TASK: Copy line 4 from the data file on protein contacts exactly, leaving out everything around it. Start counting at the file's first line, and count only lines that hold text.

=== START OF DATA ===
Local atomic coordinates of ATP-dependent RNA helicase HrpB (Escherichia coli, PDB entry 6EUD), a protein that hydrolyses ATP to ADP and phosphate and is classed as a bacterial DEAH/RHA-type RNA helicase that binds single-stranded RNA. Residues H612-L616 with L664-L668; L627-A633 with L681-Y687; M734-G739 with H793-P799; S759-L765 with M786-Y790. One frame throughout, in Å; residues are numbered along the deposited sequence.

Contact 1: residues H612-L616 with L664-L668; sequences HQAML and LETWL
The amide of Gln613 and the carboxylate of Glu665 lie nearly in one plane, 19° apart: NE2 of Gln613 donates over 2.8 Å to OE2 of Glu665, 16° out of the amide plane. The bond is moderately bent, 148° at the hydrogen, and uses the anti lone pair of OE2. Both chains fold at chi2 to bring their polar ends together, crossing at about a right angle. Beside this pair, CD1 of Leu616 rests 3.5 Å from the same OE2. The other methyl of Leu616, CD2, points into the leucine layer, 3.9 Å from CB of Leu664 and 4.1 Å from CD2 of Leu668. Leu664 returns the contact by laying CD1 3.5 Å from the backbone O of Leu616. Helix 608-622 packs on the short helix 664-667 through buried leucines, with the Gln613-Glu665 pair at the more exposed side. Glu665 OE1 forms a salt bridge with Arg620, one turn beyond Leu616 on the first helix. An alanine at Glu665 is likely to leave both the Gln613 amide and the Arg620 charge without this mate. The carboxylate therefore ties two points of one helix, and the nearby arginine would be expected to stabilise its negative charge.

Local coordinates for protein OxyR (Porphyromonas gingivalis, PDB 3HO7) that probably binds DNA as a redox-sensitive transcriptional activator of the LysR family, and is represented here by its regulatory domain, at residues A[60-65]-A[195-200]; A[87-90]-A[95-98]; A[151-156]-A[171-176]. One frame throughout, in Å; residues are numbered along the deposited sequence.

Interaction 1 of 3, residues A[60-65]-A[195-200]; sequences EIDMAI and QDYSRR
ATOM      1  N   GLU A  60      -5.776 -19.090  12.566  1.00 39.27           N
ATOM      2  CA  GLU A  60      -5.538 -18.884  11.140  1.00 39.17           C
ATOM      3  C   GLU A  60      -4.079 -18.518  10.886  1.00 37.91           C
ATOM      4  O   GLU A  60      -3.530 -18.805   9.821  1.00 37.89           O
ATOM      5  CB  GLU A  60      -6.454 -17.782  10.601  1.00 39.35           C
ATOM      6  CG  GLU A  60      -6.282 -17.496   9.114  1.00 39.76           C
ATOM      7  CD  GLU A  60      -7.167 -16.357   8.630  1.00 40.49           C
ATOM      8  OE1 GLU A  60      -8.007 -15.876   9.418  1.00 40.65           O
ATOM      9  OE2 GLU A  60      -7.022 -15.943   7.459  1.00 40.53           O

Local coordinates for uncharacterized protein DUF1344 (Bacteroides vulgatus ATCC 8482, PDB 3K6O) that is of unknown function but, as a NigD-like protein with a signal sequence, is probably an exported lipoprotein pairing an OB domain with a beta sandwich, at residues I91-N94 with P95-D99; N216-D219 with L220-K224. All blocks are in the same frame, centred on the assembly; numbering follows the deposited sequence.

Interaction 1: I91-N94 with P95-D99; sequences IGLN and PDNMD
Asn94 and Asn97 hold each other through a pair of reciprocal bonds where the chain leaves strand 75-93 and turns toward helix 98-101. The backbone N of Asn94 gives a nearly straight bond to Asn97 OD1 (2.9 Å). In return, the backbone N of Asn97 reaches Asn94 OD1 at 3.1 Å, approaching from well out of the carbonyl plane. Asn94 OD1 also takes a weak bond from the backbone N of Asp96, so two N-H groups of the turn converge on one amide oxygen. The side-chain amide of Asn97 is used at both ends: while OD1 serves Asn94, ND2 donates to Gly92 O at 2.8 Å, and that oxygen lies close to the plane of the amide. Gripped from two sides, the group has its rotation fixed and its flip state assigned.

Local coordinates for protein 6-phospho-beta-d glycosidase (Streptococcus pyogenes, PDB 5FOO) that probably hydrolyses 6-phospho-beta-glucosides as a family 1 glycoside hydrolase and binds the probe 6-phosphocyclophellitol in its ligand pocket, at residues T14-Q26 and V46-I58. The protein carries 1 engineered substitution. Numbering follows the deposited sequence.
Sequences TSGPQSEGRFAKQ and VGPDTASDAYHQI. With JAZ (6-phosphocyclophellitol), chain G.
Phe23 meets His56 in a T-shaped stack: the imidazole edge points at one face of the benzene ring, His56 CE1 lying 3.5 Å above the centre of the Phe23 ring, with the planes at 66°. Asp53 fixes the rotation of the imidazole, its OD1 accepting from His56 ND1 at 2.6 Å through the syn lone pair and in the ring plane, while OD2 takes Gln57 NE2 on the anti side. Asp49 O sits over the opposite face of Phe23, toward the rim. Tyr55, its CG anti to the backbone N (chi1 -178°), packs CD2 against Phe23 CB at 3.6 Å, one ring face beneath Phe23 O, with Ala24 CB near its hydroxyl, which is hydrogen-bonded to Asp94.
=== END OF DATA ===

Local coordinates for protein OxyR (Porphyromonas gingivalis, PDB 3HO7) that probably binds DNA as a redox-sensitive transcriptional activator of the LysR family, and is represented here by its regulatory domain, at residues A[60-65]-A[195-200]; A[87-90]-A[95-98]; A[151-156]-A[171-176]. One frame throughout, in Å; residues are numbered along the deposited sequence.